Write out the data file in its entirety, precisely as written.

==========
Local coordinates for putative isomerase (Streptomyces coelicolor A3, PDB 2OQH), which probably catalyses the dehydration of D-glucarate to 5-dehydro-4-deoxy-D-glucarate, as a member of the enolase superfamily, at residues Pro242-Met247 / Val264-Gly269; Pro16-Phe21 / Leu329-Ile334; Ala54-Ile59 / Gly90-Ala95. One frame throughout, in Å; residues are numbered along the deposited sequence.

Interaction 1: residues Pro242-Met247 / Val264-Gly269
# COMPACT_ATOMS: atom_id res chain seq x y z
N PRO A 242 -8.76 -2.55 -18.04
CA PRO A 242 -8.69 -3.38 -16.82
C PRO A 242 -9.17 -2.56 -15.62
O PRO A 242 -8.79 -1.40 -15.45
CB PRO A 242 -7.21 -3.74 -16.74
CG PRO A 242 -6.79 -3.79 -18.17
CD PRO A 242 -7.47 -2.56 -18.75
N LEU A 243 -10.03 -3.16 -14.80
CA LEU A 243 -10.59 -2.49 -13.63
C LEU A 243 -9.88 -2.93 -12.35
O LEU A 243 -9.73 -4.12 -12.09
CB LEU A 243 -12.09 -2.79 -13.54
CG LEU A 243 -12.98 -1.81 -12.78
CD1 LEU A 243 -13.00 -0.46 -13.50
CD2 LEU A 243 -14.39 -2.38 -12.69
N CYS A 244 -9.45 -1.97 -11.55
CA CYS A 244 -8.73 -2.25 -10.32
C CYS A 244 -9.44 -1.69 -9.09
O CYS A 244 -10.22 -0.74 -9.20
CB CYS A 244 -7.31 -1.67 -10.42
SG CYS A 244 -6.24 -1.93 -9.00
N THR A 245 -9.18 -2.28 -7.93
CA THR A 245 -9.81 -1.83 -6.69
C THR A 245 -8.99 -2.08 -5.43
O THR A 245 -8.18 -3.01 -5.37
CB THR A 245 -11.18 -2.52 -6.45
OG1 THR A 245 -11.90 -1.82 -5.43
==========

Local coordinates for putative isomerase (Streptomyces coelicolor A3, PDB 2OQH), which probably catalyses the dehydration of D-glucarate to 5-dehydro-4-deoxy-D-glucarate, as a member of the enolase superfamily, at residues Pro242-Met247 / Val264-Gly269; Pro16-Phe21 / Leu329-Ile334; Ala54-Ile59 / Gly90-Ala95. One frame throughout, in Å; residues are numbered along the deposited sequence.

Interaction 1: residues Pro242-Met247 / Val264-Gly269
# COMPACT_ATOMS: atom_id res chain seq x y z
N PRO A 242 -8.76 -2.55 -18.04
CA PRO A 242 -8.69 -3.38 -16.82
C PRO A 242 -9.17 -2.56 -15.62
O PRO A 242 -8.79 -1.40 -15.45
CB PRO A 242 -7.21 -3.74 -16.74
CG PRO A 242 -6.79 -3.79 -18.17
CD PRO A 242 -7.47 -2.56 -18.75
N LEU A 243 -10.03 -3.16 -14.80
CA LEU A 243 -10.59 -2.49 -13.63
C LEU A 243 -9.88 -2.93 -12.35
O LEU A 243 -9.73 -4.12 -12.09
CB LEU A 243 -12.09 -2.79 -13.54
CG LEU A 243 -12.98 -1.81 -12.78
CD1 LEU A 243 -13.00 -0.46 -13.50
CD2 LEU A 243 -14.39 -2.38 -12.69
N CYS A 244 -9.45 -1.97 -11.55
CA CYS A 244 -8.73 -2.25 -10.32
C CYS A 244 -9.44 -1.69 -9.09
O CYS A 244 -10.22 -0.74 -9.20
CB CYS A 244 -7.31 -1.67 -10.42
SG CYS A 244 -6.24 -1.93 -9.00
N THR A 245 -9.18 -2.28 -7.93
CA THR A 245 -9.81 -1.83 -6.69
C THR A 245 -8.99 -2.08 -5.43
O THR A 245 -8.18 -3.01 -5.37
CB THR A 245 -11.18 -2.52 -6.45
OG1 THR A 245 -11.90 -1.82 -5.43